52 Multi-Benefit Resources


Wiped Out by the “Greenwave”: Environmental Gentrification and the Paradoxical Politics of Urban Sustainability

Author: Queens College CUNY (2011)
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Wiped Out by the “Greenwave”: Environmental Gentrification and the Paradoxical Politics of Urban Sustainability examines how profit driven environmental improvements could exacerbate inequities through ethnography in Harlem, New York. Environmental gentrification can be an issue when pursuing green infrastructure (GI) projects. The author suggests making any changes in land use sensitive to cultural activities and historical context.

Inclusive Urban Ecological Restoration in Toronto, Canada

Author: Center for Resource Economics (2011)
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Inclusive Urban Ecological Restoration in Toronto, Canada explores the ways improving diversity in park management could benefit Toronto communities. Involving more racial groups in projects has many unrecognized benefits. For example, it can help undo racial stereotypes that parks and natural spaces are only for white people. It can also make people who live in these communities more visible. Communities can also be empowered by being included in ecological projects. By involving minority groups from the beginning of a project, the project is more sustainable in the long term.

Dialogue on Diversity: Broadening the voices in urban and community forestry

Author: US Forest Service (2003)
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Dialogue on Diversity: Broadening the Voices in Urban and Community Forestry reports the results of a national attempt to increase diversity in urban forestry efforts. This US Forestry project piloted a method of expanding urban forestry engagement by holding workshops across 11 different sites. This report showed that with enough effort, successful workshops can be held that identify new benefits for urban forestry.

Participatory development and the sustainable city: community forestry in Detroit

Author: The Pennsylvania State University at Harrisburg (2002)
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Participatory Development and the Sustainable City: Community Forestry in Detroit is a chapter in a book discussing sustainable city management. This chapter focuses on including equitable stakeholder engagement in these decisions by examining environmental investment in Detroit. After Detroit experienced a loss of about 1/5 of its city, green infrastructure projects were designed and implemented to fill the open areas. A series of projects were chosen by the communities, with public involvement. While implementation continued, a series of interviews were conducted to ensure the project was meeting community expectations.

Planning for inclusive urban ecological restoration

Author: Earthsake (2014)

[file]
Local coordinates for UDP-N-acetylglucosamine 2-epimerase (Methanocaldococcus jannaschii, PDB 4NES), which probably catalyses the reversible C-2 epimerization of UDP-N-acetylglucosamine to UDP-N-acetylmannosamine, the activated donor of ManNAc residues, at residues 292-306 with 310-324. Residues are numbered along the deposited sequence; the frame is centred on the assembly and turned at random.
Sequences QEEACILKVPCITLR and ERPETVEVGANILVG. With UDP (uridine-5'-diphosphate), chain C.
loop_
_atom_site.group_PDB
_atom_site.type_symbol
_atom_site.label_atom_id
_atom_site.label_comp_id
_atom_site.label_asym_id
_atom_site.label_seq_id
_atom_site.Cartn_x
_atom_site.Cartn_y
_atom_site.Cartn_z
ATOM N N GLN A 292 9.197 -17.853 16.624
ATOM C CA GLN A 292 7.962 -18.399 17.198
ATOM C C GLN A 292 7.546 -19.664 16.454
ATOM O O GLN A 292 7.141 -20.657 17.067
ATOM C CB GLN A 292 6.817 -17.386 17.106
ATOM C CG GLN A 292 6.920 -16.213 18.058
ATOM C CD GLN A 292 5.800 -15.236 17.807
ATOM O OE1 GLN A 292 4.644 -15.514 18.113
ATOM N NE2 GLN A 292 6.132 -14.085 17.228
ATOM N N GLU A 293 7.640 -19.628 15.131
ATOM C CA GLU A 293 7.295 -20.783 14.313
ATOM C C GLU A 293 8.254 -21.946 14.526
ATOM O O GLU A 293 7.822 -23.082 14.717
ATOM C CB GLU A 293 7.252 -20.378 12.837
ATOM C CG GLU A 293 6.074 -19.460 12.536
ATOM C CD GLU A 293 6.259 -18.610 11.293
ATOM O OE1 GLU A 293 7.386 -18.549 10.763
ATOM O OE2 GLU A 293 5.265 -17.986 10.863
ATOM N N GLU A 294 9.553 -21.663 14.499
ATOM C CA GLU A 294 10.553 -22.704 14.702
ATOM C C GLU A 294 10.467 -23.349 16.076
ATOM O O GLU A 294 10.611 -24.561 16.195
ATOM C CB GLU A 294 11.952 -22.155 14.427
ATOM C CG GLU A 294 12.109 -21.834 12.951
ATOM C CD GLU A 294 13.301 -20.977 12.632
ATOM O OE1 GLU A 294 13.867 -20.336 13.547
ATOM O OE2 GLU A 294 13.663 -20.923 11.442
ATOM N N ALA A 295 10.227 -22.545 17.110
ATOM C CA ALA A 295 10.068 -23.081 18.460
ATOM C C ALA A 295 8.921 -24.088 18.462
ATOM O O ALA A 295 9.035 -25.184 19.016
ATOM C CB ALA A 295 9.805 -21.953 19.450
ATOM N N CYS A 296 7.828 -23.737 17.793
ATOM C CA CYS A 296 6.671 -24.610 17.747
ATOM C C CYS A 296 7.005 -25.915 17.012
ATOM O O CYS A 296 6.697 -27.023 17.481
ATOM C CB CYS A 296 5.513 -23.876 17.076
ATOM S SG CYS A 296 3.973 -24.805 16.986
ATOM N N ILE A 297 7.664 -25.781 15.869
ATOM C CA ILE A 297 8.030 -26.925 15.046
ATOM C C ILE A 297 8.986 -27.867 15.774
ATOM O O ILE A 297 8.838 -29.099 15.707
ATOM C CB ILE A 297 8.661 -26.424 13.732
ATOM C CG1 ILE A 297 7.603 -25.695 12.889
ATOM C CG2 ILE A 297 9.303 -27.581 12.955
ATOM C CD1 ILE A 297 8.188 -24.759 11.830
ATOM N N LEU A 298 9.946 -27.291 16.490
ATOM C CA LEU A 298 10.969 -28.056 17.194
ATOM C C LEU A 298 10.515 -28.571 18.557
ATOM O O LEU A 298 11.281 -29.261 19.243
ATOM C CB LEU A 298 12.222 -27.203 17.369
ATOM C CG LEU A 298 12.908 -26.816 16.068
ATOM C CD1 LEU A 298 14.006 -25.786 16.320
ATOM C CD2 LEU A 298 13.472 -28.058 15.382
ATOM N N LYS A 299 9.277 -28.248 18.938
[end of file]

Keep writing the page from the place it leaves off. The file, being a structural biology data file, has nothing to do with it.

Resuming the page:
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Planning for inclusive urban ecological restoration highlights some of the myths conservation managers might have about minority participation. It highlights how barriers such as only relying on volunteers and inaccessible comment periods make it challenging for diverse groups of people to participate even if they have interest in the project. The report claims conservation has a particular cultural perspective and may have different priorities than other cultural perspectives.

From brown to green? Assessing social vulnerability to environmental gentrification in New York City

Author: Clark University (2010)
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From brown to green? Assessing social vulnerability to environmental gentrification in New York City uses multiple linear regression to examine which factors determine if environmental improvements lead to gentrification. The report finds populations with low or fixed income such as seniors, people with disabilities, and people dependent on federal assistance can be significantly impacted by environmental gentrification. Areas that were redeveloped adjacent to other desirable amenities such as waterfront access, and easy public transit access experienced higher ecological gentrification.

Just green enough: contesting environmental gentrification in Greenpoint, Brooklyn

Author: DePaul University (2012)
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Just green enough: contesting environmental gentrification in Greenpoint, Brooklyn is a case study showing the benefits of partnerships between developers, environmentalists, and community members. While development can lead to displacement, there is a space for strategic development that does not negatively alter the neighborhood. Focusing on people’s health instead of aesthetics can protect the character of the neighborhood.

An Equitable Water Future

Author: US Water Alliance (2017)